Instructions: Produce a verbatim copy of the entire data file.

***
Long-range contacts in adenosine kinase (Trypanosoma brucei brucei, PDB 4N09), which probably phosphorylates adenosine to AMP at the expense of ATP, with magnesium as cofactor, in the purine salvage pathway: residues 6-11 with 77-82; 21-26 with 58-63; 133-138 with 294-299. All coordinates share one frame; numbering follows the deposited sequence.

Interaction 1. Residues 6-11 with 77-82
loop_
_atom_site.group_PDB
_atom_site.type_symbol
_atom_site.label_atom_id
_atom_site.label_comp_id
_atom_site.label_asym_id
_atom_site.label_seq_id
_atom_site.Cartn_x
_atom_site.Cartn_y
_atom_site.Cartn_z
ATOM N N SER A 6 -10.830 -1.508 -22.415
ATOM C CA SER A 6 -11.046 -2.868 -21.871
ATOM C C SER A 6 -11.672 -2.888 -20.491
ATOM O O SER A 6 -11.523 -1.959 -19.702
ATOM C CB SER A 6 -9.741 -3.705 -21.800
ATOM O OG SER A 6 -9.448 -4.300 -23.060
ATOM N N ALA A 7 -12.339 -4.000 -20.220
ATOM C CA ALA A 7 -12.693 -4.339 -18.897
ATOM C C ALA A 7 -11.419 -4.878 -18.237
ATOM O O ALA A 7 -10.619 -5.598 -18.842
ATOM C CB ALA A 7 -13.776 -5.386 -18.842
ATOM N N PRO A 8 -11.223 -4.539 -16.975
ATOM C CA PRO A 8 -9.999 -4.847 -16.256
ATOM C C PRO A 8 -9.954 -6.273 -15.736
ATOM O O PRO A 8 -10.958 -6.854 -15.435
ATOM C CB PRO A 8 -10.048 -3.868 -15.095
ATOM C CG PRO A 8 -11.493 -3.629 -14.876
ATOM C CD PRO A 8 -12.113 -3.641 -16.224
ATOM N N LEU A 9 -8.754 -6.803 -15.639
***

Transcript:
Long-range contacts in adenosine kinase (Trypanosoma brucei brucei, PDB 4N09), which probably phosphorylates adenosine to AMP at the expense of ATP, with magnesium as cofactor, in the purine salvage pathway: residues 6-11 with 77-82; 21-26 with 58-63; 133-138 with 294-299. All coordinates share one frame; numbering follows the deposited sequence.

Interaction 1. Residues 6-11 with 77-82
loop_
_atom_site.group_PDB
_atom_site.type_symbol
_atom_site.label_atom_id
_atom_site.label_comp_id
_atom_site.label_asym_id
_atom_site.label_seq_id
_atom_site.Cartn_x
_atom_site.Cartn_y
_atom_site.Cartn_z
ATOM N N SER A 6 -10.830 -1.508 -22.415
ATOM C CA SER A 6 -11.046 -2.868 -21.871
ATOM C C SER A 6 -11.672 -2.888 -20.491
ATOM O O SER A 6 -11.523 -1.959 -19.702
ATOM C CB SER A 6 -9.741 -3.705 -21.800
ATOM O OG SER A 6 -9.448 -4.300 -23.060
ATOM N N ALA A 7 -12.339 -4.000 -20.220
ATOM C CA ALA A 7 -12.693 -4.339 -18.897
ATOM C C ALA A 7 -11.419 -4.878 -18.237
ATOM O O ALA A 7 -10.619 -5.598 -18.842
ATOM C CB ALA A 7 -13.776 -5.386 -18.842
ATOM N N PRO A 8 -11.223 -4.539 -16.975
ATOM C CA PRO A 8 -9.999 -4.847 -16.256
ATOM C C PRO A 8 -9.954 -6.273 -15.736
ATOM O O PRO A 8 -10.958 -6.854 -15.435
ATOM C CB PRO A 8 -10.048 -3.868 -15.095
ATOM C CG PRO A 8 -11.493 -3.629 -14.876
ATOM C CD PRO A 8 -12.113 -3.641 -16.224
ATOM N N LEU A 9 -8.754 -6.803 -15.639